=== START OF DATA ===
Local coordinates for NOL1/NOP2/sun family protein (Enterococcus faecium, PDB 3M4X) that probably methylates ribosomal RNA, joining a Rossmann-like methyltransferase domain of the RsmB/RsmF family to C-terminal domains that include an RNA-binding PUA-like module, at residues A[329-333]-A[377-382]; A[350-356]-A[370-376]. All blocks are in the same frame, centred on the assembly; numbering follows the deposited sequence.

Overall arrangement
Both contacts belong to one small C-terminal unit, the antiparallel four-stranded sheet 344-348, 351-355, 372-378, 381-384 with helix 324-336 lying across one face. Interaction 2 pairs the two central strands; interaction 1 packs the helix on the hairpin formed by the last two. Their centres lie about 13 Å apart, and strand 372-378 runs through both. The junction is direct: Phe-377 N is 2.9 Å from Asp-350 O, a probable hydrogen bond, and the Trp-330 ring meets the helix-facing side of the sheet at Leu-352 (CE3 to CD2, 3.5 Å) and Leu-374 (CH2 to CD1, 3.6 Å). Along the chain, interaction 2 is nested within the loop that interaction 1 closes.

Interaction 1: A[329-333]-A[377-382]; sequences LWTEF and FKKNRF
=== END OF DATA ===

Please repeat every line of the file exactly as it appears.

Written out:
Local coordinates for NOL1/NOP2/sun family protein (Enterococcus faecium, PDB 3M4X) that probably methylates ribosomal RNA, joining a Rossmann-like methyltransferase domain of the RsmB/RsmF family to C-terminal domains that include an RNA-binding PUA-like module, at residues A[329-333]-A[377-382]; A[350-356]-A[370-376]. All blocks are in the same frame, centred on the assembly; numbering follows the deposited sequence.

Overall arrangement
Both contacts belong to one small C-terminal unit, the antiparallel four-stranded sheet 344-348, 351-355, 372-378, 381-384 with helix 324-336 lying across one face. Interaction 2 pairs the two central strands; interaction 1 packs the helix on the hairpin formed by the last two. Their centres lie about 13 Å apart, and strand 372-378 runs through both. The junction is direct: Phe-377 N is 2.9 Å from Asp-350 O, a probable hydrogen bond, and the Trp-330 ring meets the helix-facing side of the sheet at Leu-352 (CE3 to CD2, 3.5 Å) and Leu-374 (CH2 to CD1, 3.6 Å). Along the chain, interaction 2 is nested within the loop that interaction 1 closes.

Interaction 1: A[329-333]-A[377-382]; sequences LWTEF and FKKNRF